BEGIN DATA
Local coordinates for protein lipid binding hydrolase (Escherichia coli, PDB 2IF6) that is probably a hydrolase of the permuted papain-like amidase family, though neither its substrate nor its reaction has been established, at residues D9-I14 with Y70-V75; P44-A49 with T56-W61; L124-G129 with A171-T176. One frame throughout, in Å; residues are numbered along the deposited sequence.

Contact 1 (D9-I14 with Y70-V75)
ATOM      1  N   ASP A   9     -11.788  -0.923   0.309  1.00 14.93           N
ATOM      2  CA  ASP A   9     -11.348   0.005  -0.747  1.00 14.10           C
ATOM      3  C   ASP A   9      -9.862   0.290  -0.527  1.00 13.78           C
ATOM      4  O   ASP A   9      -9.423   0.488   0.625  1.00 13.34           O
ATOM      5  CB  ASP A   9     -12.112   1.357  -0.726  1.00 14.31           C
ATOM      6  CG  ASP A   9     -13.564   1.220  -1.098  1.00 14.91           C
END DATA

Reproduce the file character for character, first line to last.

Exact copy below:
Local coordinates for protein lipid binding hydrolase (Escherichia coli, PDB 2IF6) that is probably a hydrolase of the permuted papain-like amidase family, though neither its substrate nor its reaction has been established, at residues D9-I14 with Y70-V75; P44-A49 with T56-W61; L124-G129 with A171-T176. One frame throughout, in Å; residues are numbered along the deposited sequence.

Contact 1 (D9-I14 with Y70-V75)
ATOM      1  N   ASP A   9     -11.788  -0.923   0.309  1.00 14.93           N
ATOM      2  CA  ASP A   9     -11.348   0.005  -0.747  1.00 14.10           C
ATOM      3  C   ASP A   9      -9.862   0.290  -0.527  1.00 13.78           C
ATOM      4  O   ASP A   9      -9.423   0.488   0.625  1.00 13.34           O
ATOM      5  CB  ASP A   9     -12.112   1.357  -0.726  1.00 14.31           C
ATOM      6  CG  ASP A   9     -13.564   1.220  -1.098  1.00 14.91           C